SWEET VIOLET Viola odorata

Sweet Violet (Viola odorata)

Description

Scented flowers bloom in spring on 8 inch evergreen perennials that thrive in moist soil and are partial to shade.

Traditional Healing Uses: Violet leaves, high in vitamins A and C, have traditionally been used as a remedy for cancer, tumors, cysts, stressed nerves, headaches, eczema, rheumatism, and urinary infections. Violet leaves have been regarded as a cancer preventative. Violet flower syrup has been used as a cough remedy and mild laxative. Crushed leaves have been applied to wounds, swellings, and tumors.

Other Uses: Violet flowers can be used raw in salads and garnishes, or to tint and flavor vinegar. Violet flower jam, jelly, wine, and syrup are tasty, and blossoms are sometimes crystallized in sugar. Young violet leaves are good in salads, and older ones steamed with other potherbs.

Harvest: Fresh leaves are best, and are available year-round, but leaves can also be gathered and dried in early spring. Flowers may be dried or preserved in syrup.

Preparation: Pour 1 cup boiling water over 1 teaspoon of leaves and let steep for 10-15 minutes, 3 times a day.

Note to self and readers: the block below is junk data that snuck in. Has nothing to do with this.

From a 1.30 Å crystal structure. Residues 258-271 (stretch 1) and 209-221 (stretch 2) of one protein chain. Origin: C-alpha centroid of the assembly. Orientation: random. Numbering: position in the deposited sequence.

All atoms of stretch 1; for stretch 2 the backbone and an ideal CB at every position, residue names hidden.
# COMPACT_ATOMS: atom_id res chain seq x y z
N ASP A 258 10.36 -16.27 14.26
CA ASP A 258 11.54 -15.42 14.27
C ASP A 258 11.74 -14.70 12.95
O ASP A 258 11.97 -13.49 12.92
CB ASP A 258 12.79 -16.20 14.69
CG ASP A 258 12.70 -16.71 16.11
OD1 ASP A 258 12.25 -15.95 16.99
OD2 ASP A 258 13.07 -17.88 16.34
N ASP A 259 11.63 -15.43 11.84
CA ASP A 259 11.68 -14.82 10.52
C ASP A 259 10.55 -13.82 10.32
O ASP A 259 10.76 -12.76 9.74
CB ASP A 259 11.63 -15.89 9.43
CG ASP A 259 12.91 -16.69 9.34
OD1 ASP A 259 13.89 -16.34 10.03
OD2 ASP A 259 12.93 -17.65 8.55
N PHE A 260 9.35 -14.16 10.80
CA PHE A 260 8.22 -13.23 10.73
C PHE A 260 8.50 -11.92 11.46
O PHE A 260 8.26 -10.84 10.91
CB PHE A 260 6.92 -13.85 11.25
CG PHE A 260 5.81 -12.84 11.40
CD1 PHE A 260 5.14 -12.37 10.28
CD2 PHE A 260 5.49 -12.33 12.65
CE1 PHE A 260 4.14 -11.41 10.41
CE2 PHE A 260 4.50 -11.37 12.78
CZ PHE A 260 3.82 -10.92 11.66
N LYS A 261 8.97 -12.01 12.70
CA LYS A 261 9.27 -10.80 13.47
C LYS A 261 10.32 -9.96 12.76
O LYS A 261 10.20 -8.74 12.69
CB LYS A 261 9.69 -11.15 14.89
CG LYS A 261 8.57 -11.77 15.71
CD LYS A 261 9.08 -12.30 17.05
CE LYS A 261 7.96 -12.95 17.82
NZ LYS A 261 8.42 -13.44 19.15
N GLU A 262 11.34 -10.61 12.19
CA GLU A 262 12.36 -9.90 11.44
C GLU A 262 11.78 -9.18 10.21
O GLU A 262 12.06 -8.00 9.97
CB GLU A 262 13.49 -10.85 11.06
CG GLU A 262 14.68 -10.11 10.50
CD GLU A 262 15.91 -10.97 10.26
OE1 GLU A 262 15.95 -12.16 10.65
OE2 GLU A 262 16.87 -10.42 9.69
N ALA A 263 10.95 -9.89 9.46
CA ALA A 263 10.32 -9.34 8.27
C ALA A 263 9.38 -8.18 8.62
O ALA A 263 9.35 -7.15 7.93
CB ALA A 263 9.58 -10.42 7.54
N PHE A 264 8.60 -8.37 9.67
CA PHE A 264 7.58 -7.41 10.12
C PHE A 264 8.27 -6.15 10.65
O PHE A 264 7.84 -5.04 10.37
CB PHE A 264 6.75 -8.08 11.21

Caution: Violet seeds may cause vomiting.

Product Description

Scented flowers bloom in spring on 8 inch evergreen perennials that thrive in moist soil and are partial to shade.

Traditional Healing Uses: Violet leaves, high in vitamins A and C, have traditionally been used as a remedy for cancer, tumors, cysts, stressed nerves, headaches, eczema, rheumatism, and urinary infections. Violet leaves have been regarded as a cancer preventative. Violet flower syrup has been used as a cough remedy and mild laxative. Crushed leaves have been applied to wounds, swellings, and tumors.

Other Uses: Violet flowers can be used raw in salads and garnishes, or to tint and flavor vinegar. Violet flower jam, jelly, wine, and syrup are tasty, and blossoms are sometimes crystallized in sugar. Young violet leaves are good in salads, and older ones steamed with other potherbs.

Harvest: Fresh leaves are best, and are available year-round, but leaves can also be gathered and dried in early spring. Flowers may be dried or preserved in syrup.

Preparation: Pour 1 cup boiling water over 1 teaspoon of leaves and let steep for 10-15 minutes, 3 times a day.

Caution: Violet seeds may cause vomiting.